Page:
As POZ’s crack health writer, Ben Ryan, explains in the magazine’s most recent issue, PrEP works if you take it. Fortunately, we seem to be moving on from that debate and what’s left to figure out is whether it will ignite or extinguish the epidemic in our most vulnerable communities. One of the most pressing questions is whether PrEP will make it to black men who have sex with men (MSM), transwomen and cis-women of color in the south, or whether these groups will once again get left behind while the mainstream communities argue over the science.
I’m eager for the day when new research can help us figure out how to make sure that those who need PrEP most will have access to it and the knowledge for how to incorporate it into their lives.
Though there’s much discussion of biomedical HIV prevention these days (PrEP certainly falls into this category), the actual practice of seeking, obtaining and taking a pill is a highly behavioral act. Right now, obtaining PrEP usually means being a persistent and feisty self-advocate with good health insurance, extensive knowledge of PrEP, the willingness to jump over hurdles and the motivation to take a pill daily. It also means relying on clinical data that has thus far been almost exclusively limited to Latino MSM in South America or white MSM in the United States, as well as black heterosexual women and men in Africa. We have little comprehensive data on black MSM in the U.S., or transgender women, and no data at all on heterosexual women in North America.
Fundamentally, PrEP is pretty simple no matter who you are. If you take the pill every day, or nearly every day, you are afforded a high degree of protection against HIV infection. In practice, it’s more complicated than that. As is true with most things, social and economic disparities greatly affect a person’s access to care and medicine, and multiple factors can affect a person’s adherence.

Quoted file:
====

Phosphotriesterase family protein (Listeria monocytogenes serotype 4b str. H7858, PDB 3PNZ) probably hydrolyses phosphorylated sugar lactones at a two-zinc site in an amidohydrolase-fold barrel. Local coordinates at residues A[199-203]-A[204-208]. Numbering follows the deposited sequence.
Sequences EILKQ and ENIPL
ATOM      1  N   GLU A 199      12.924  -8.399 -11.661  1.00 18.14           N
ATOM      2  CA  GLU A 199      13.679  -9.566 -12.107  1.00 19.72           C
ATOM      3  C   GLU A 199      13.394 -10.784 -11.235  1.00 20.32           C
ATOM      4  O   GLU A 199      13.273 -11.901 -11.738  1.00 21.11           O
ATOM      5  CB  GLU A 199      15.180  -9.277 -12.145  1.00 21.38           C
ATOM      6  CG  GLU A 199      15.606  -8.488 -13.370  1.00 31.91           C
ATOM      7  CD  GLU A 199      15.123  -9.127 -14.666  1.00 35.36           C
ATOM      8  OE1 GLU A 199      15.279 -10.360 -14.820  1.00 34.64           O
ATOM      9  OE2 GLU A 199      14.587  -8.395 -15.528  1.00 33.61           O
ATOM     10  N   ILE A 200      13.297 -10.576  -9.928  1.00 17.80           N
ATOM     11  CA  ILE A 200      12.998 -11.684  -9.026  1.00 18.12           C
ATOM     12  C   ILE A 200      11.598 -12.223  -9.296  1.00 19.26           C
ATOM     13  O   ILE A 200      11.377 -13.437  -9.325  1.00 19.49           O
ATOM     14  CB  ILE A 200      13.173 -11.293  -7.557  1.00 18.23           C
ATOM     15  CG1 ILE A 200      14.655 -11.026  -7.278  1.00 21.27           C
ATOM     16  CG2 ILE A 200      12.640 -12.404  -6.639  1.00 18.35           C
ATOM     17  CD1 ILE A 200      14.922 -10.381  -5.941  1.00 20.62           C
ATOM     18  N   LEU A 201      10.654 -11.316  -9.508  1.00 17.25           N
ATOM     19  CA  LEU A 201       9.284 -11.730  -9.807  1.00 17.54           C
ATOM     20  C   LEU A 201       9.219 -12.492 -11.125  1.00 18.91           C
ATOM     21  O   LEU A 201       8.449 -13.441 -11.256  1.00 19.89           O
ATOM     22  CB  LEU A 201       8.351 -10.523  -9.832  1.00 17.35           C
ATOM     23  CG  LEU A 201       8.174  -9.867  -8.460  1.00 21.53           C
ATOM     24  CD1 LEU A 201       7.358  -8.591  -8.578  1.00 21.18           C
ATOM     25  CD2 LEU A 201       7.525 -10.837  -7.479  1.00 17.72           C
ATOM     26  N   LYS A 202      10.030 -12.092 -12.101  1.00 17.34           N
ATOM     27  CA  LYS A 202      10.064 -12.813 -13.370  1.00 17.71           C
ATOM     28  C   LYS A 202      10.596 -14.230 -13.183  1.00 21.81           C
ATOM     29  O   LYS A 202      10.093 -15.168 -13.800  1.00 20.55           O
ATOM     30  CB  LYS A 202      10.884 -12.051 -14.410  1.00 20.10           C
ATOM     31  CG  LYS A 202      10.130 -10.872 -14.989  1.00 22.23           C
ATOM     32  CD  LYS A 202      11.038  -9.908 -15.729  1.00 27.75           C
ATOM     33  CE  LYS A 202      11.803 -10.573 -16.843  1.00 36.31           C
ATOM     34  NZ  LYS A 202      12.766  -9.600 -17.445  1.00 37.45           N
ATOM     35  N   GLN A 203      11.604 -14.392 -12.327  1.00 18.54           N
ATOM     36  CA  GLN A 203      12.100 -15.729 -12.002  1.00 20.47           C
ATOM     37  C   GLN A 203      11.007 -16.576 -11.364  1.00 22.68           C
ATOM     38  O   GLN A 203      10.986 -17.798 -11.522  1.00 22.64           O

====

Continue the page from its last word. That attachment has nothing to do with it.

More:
I don’t mean to suggest that we should despair or assume that PrEP will remain beyond the reach of marginalized and vulnerable communities. It’s going to take a lot of work though to overcome the hurdles that stand in our way. Fortunately, there are some very smart advocates and scientists working toward this end, in these communities.
In HIV, healthcare, treatment and prevention it’s taken too long, too many years, for resources to be made available to those with the least access and power. PrEP offers an opportunity to greatly narrow that gap, but it’s not going to happen unless we do certain things, including:
- Talk about sex and drug use. PrEP has pulled sex and desire back out of the closet and that’s a good thing. It forces health care providers and patients to talk frankly about sex. Centers of excellence in sexual health and PrEP have begun to take shape and we all need to advocate for more of that.
- Ensure that PrEP provision is offered where people want it most. It’s hard enough to find trans friendly providers, so we must make sure that providers who do serve the trans community have the resources they need to offer PrEP. The same is true for black MSM and many heterosexual women of color, particularly in the South.
- Make sure that resources go where they are needed most. We should ensure that PrEP education for patients and providers doesn’t only go where there is already educational infrastructure in place. We are likely going to have to expand the capacity for some communities to offer PrEP services, and that should begin now.
- Conduct good qualitative research alongside other types of research. It’s not enough to know whether or not specific groups of individuals will take PrEP, we must also find out why they did or didn’t do so. Too little attention is paid to this issue, though we are beginning to learn more.